Great Storm of ’87 was a ‘battle zone’ – but it has benefitted our landscape

Lee Colyer

TO MARK the 30th anniversary of the Great Storm of 1987, The National Trust is providing a raft of information about the hurricane that struck the South-East on that fateful night.

Winds reached up to 110mph between 2-6am on October 16, 1987. The storm claimed 20 lives, felled 15 million trees and caused £1.5billion of damage. Weather presenter Michael Fish infamously said: “Apparently, a woman rang the BBC and said she heard there was a hurricane on the way. Well, if you’re watching, don’t worry, there isn’t.”

Some 350,000 trees were lost on 58 of the Trust’s properties across 3,000 acres of land. Winston Churchill’s home, Chartwell, and Emmetts Garden near Sevenoaks were among the worst affected.

“It was a battle zone,” said gardener Alan Comb, who started work at Emmetts Garden a week after it lost 95 per cent of its woodland. “There were trees sticking up like totem poles.”

Toys Hill, former home of National Trust founder Octavia Hill, near Emmetts Garden, lost 98 per cent of its trees, with fallen timber piled 40 feet high.

Tom Hill, the National Trust Trees and Woodland Officer in the South East, said: “It’s hard to comprehend the scale of the damage. The statistics, though stark, can’t do justice to the heartache of our rangers, gardeners, volunteers and local communities as they woke up to a scene of chaos.”

But Mr Hill stressed that because it was an entirely natural occurrence, it proved highly significant in how the landscape has recovered.

“We’ve witnessed the natural response to this kind of phenomenon in the way that nature has healed and restored itself, alongside the extensive conservation carried out by our teams,” he said. The Great Storm and its aftermath was a chance for the Trust to re-evaluate the way it works in the outdoors and manages its woodlands.

At Toys Hill, the highest point in Kent, some of the devastated areas were cleared, others were replanted, and a non-intervention zone was left alone to regenerate naturally. In the areas that were left untouched, trees that seeded naturally are developing faster than those that were planted.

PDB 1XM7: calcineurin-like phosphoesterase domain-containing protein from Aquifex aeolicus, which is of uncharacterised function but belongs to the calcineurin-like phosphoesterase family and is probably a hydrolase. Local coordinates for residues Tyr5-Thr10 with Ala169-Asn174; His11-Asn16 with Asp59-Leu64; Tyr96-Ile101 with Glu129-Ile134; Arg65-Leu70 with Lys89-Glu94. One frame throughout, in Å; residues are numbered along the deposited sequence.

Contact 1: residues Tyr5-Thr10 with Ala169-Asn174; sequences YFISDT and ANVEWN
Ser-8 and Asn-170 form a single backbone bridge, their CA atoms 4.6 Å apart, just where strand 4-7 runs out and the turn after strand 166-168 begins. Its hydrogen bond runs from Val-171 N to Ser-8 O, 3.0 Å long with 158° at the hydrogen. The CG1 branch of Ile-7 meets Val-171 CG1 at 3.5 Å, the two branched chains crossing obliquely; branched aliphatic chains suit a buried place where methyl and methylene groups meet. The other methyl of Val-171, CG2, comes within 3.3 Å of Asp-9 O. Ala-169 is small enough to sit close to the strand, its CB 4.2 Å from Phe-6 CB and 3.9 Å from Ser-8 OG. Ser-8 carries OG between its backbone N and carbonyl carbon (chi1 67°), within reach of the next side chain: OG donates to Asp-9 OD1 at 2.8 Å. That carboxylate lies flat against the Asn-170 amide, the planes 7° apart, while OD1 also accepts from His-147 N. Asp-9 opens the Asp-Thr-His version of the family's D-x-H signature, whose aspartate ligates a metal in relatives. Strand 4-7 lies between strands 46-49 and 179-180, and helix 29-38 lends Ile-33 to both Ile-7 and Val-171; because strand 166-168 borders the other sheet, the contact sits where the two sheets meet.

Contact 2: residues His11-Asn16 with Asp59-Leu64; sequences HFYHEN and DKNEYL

Light allowed in by the removal of so much of the canopy caused dormant seeds to burst into life, including native clematis, honeysuckle and heather – unseen in the area for more than a century.

Wildlife also benefitted in the aftermath. The woodlark and nightjar population increased, and little owls, tawny owls, buzzards, hobbies and sparrow hawks exploited the open woodland.

More than a third of the Trust’s 62,000 acres of woodland nationwide lies in London and the South East. Mr Hill added: “Today we work more closely with natural ecological processes and, Great Storm of ’87 was a ‘battle zone’ – but it has benefited our landscape where possible, will allow damaged woodland to regenerate naturally. It’s vital that we continue to evolve our approach to woodland management to help it to thrive.”

There have been other benefits reaped from the ravages of the Great Storm. New views were opened up in backdrops at venues like Chartwell and Scotney Castle.

Fallen trees exposed tree rings hidden for centuries, enabling the Trust to date them and reveal more about the history of its estates.

At Emmetts Garden, the thinning-out of flower beds which were over-planted after the storm has provided around 1,200 cuttings for the Trust’s Plant Conservation Centre.

“It’s the first time in 24 years anything’s gone from us to the centre” said Mr Comb. “Should we lose a plant at Emmetts we’ll always have the original.”

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